He doesn't remember when or how he received it. But he remembers the experience of spending 23 days on a ship with 5,000 servicemen as the ship sailed from California to New Guinea.
And as we talked, more memories came to Cislaghi's mind. Cislaghi said he was about "18 or 19" when he was drafted. He had already graduated from Joliet Township High School and was working at a manufacturing company.
"I was a welder," Cislaghi said. "We were making torpedoes for the Navy."
His brother Emil (deceased) had joined the Army four years earlier. His friends were drafted, too. Cislaghi did not mind the draft, no one did. he said.
"We had no problem serving. It was an honor," Cislaghi said. "This is our country. You've got to defend it."
But serving had a practical side, too.
"At that time, the Army was like a job because there was no work, before the war, anyway, because of the Depression," Cislaghi said. "We got $21 a month. That's a lot of money."
Out of that $21, Cislaghi paid his life insurance. He has no photos of himself from his time of service.
"I couldn't afford a camera," he said.
After being assigned to the Air Force, Cislaghi was sent to Jefferson Barracks Military Post in Missouri for basic training, then to Camp Lee in Virginia to learn how to drive a truck and finally to California to board the Navy ship to New Guinea.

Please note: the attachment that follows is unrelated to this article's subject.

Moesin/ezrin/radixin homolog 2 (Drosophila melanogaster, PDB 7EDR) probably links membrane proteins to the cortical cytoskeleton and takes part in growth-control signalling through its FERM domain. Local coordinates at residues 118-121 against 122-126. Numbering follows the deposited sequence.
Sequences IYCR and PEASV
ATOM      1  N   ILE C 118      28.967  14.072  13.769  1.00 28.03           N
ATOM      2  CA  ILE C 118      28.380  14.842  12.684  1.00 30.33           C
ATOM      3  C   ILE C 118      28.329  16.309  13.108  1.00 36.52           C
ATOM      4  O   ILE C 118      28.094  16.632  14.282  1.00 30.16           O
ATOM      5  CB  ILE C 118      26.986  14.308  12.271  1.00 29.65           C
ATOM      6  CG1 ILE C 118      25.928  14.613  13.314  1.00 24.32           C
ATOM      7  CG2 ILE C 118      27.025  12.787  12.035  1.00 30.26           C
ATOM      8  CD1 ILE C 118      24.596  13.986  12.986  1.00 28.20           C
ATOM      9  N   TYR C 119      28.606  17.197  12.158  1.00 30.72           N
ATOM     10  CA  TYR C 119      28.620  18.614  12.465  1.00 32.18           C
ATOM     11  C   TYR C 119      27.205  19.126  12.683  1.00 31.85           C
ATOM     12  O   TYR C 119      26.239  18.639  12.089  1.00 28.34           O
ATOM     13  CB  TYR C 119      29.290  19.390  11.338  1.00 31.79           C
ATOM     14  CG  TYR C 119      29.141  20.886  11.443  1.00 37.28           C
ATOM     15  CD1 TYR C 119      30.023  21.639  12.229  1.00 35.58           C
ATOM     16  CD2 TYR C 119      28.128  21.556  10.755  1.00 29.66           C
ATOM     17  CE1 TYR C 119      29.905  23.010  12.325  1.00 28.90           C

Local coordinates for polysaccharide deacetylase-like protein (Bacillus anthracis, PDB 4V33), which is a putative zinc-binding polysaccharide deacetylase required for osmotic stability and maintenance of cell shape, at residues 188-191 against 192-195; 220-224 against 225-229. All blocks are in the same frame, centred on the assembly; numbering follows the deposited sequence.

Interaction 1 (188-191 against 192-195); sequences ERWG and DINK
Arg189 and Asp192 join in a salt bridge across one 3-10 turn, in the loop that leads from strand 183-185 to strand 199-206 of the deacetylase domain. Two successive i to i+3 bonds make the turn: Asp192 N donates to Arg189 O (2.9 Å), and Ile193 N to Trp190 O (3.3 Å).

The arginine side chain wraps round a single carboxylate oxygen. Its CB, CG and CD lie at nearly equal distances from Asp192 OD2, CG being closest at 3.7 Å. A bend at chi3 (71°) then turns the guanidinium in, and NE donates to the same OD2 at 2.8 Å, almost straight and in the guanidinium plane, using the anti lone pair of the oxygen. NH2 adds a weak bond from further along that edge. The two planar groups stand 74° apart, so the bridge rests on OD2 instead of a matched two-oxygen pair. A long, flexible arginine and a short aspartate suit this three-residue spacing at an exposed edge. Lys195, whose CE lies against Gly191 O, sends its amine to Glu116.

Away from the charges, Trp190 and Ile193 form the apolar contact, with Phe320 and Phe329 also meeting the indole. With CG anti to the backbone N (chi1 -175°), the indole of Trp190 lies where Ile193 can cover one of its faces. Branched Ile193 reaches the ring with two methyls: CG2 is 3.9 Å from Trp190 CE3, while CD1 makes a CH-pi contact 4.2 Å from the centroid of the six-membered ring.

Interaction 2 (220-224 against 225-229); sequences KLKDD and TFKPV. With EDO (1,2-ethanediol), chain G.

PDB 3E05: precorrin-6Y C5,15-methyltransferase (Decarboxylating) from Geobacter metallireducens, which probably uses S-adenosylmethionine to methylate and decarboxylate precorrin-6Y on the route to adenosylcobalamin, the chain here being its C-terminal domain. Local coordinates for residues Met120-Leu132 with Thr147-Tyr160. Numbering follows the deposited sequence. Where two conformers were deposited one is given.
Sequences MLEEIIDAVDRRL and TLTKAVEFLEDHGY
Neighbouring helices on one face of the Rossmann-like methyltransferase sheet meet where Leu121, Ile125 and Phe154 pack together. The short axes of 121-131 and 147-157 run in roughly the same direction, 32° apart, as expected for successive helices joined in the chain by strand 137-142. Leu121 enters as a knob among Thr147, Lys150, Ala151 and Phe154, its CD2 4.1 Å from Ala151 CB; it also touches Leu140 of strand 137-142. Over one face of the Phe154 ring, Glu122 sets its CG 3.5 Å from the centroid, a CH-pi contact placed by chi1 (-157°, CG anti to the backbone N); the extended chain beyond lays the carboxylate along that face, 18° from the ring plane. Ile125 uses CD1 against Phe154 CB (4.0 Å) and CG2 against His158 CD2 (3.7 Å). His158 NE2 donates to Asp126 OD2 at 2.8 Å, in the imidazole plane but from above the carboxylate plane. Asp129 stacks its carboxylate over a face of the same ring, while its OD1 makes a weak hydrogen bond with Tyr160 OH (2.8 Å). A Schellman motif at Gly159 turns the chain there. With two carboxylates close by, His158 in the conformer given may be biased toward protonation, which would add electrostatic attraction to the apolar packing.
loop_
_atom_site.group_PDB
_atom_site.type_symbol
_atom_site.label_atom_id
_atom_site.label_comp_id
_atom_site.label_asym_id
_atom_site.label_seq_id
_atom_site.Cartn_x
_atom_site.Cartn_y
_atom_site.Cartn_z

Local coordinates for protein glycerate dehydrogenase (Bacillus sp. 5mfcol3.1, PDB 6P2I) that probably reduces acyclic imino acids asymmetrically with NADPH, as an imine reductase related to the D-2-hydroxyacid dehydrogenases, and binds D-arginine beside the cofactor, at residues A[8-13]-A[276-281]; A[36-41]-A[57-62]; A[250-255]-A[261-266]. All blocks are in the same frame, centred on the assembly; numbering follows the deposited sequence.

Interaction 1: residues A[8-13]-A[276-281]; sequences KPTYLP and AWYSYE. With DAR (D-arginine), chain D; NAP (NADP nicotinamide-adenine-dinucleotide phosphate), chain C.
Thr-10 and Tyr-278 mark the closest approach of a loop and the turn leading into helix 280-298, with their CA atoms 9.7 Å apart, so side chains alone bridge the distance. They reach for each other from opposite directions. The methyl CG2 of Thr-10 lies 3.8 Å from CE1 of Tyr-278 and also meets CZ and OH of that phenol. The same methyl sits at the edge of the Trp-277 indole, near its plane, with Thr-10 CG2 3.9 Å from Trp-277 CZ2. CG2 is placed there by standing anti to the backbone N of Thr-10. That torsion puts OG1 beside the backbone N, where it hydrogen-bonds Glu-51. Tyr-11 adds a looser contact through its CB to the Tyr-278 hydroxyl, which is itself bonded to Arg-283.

"On the boat was a fellow from Joliet I hadn't seen in a long time," Cislaghi said. "I happened to see him in the chow line. I said, 'Hey are you so and so?' and he said, 'Yeah, how are you doing?' And then I never saw him again."
Cislaghi's bunk was near the kitchen so he never had to wait long for his food.
"We didn't have no chairs in the eating area. It was just a lot of straight tables," Cislaghi said. "You just put your plate on the table and you ate standing up."
Cislaghi was seasick for part of the trip and refused to go up on deck during a drill. So a lieutenant came to fetch him.
"I remember saying, 'I don't care if the ship goes up or down, I'm not getting out of here,'" Cislaghi said. "I was that sick. And he walked away. That's something, not obeying orders. But he saw I was sick."
Cislaghi said when the sailors crossed the dateline, they shaved a stripe down the middle of their heads and kissed the bare belly of a certain sailor who pretended to be King Neptune. The Air Force passengers were excused from the ritual, he said.
"We just had the freedom of the trip," Cislaghi said.
The passengers did spray water on each other with a hose, he said. Mostly, Cislaghi added, they had nothing to do but walk around the ship.
In actuality, the sailors celebrated crossing the dateline sooner than they actually crossed it, for security reasons, he said. The danger of being torpedoed was greater at the dateline, he added.
"When we were on that ship, we never went in a straight line," Cislaghi aid. "We zigzagged all the time so not give the submarine a chance to torpedo the ship."
After staying in New Guinea for two weeks, Cislaghi was sent to a truck company in Darwin, Australia where he worked for nine months.